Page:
Jurisdiction - China
China – A Brief Introduction To The Beijing Treaty On Audiovisual Performance.

2 December, 2012


Legal News & Analysis – Asia Pacific – China – Intellectual Property


The Beijing Treaty on Audiovisual Performances was concluded at a diplomatic conference in China on June 20th to 26th 2012. The new Treaty will for the first time give actors and other performers a comprehensive international framework within the copyright system for their performances. 156 WIPO member states, 6 intergovernmental organizations and 44 non-governmental organizations attended this important conference.  At the conclusion of the conference, 48 countries had already signed the Treaty.  In addition to these countries, 122 countries have signed the Final Act of the Treaty.


About the Treaty


This Treaty secures the rights of audiovisual performers and their performances in both offline and online environments. Performers include actors, singers, musicians, dancers, and others who act, sing, deliver, play in, interpret, or otherwise perform literary or artistic works or expressions of folklore (Article 2).


According to the Treaty, performers enjoy the exclusive rights of reproduction, distribution, rental of their performances, making the fixed performances available and broadcasting and communication to the public (Articles 7-11). This means that actors, singers, musicians, dancers, and others may decide when to make their performances available on the Internet, DVD, etc., and when their performances are used they will also be fairly remunerated. Furthermore, the moral rights of performers are recognized in the Treaty, that is, the right to be named and the right to object to distortions, mutilation or other modifications of the performance (Article 5).


In addition, with regard to limitations and exceptions, the contracting parties may provide for the same kind of limitations as they provide for literary and artistic works in their national legislations (Art. 13). Under the Treaty, performers are granted protection until the end of a period of 50 years from the year the performance was fixed (Article 14).


Entry into Force


The Treaty will enter into force once it has been ratified by 30 eligible parties, including countries or certain intergovernmental organizations. Signature of the Treaty constitutes a preliminary endorsement by demonstrating the state’s intent to examine the treaty domestically and consider ratification, though signing does not create a binding legal obligation to ratify.




Before the conclusion of the Beijing Treaty, there are mainly 3 international agreements designed to protect the rights of performers, namely, the 1961 Rome Convention, the 1994 TRIPS, and the 1996 WPPT.


The early 20th century saw the development of an entire industry around silent films, and soon after, talking pictures. For the first time, performers were being recorded, and their performances were reproduced and distributed to audiences, both domestically and internationally. This extended the reach of these productions beyond live audiences.


Such condition stimulated the formulation of the International Convention for the Protection of Performers, Producers of Phonograms, and Broadcasting Organization of 1961 (Rome Convention). While the Rome Convention provided protection for audio performers, it only gave limited rights to audiovisual performers.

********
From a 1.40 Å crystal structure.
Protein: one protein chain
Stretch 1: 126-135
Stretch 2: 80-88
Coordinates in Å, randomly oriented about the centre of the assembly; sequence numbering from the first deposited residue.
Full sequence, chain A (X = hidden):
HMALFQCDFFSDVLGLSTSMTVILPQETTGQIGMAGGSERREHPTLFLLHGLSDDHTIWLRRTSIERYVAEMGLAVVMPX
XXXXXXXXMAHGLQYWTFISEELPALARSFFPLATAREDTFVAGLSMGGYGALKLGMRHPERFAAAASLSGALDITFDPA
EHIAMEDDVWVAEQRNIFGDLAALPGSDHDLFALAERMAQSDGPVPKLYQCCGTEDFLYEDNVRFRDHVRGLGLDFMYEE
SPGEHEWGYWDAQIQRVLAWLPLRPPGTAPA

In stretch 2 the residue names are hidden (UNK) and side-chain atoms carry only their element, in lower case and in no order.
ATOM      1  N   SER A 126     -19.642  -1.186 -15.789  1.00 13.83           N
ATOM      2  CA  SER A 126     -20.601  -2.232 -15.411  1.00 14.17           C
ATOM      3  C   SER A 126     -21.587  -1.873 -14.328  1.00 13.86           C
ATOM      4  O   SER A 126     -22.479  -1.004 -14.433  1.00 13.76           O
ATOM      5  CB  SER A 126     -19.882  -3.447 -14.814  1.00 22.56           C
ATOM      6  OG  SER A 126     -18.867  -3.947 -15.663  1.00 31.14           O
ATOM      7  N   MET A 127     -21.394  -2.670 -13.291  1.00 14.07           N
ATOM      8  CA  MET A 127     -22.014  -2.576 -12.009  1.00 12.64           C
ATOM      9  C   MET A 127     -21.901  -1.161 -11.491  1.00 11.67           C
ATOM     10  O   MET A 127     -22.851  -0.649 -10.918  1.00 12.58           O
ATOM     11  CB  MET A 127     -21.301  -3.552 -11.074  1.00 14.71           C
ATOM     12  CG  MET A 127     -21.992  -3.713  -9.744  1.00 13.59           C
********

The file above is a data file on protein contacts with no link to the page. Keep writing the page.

The WIPO Performances and Phonograms Treaty (WPPT) was signed in 1996 and entered into force in 2002. The WPPT modernized international standards for sound performances. Audiovisual performers and their performances continued to be largely unprotected by international standards.


Impact of Beijing Treaty on Audiovisual Performances


Compared with the above-listed prior treaties, the Beijing Treaty on Audiovisual Performances (BTAP) enables a wider protection for audiovisual performances in both audio and visual forms such as through television, film and video. It will strengthen the precarious position of performers in the audiovisual industry under the digital environment by providing a clearer international legal framework for their protection. The performers are also expected to gain more economic rights from their works and are granted moral rights to prevent lack of attribution or distortion of their performances.


Under the current China Copyright Law in force, two of the performer’s rights as set out in the Beijing Treaty are not protected in China, namely, the right of rental and the right of broadcasting and communication to the public. This is because China announced reservation to the regulation of “broadcasting and communication to the public”. Meanwhile, the current copyright law does not extend the rights of performers to rental of reproductions (audiovisual fixations) after its distribution.


However, it should be mentioned that the third amendment to the China Copyright Law is in progress. In the latest version of the draft, the performers are entitled to “authorize others to reproduce, distribute or rent sound recordings and video recordings incorporating his performance and the reproductions of such recordings”.



For further information, please contact:
Grace Li, Ella, Cheong (Hong Kong & Beijing)


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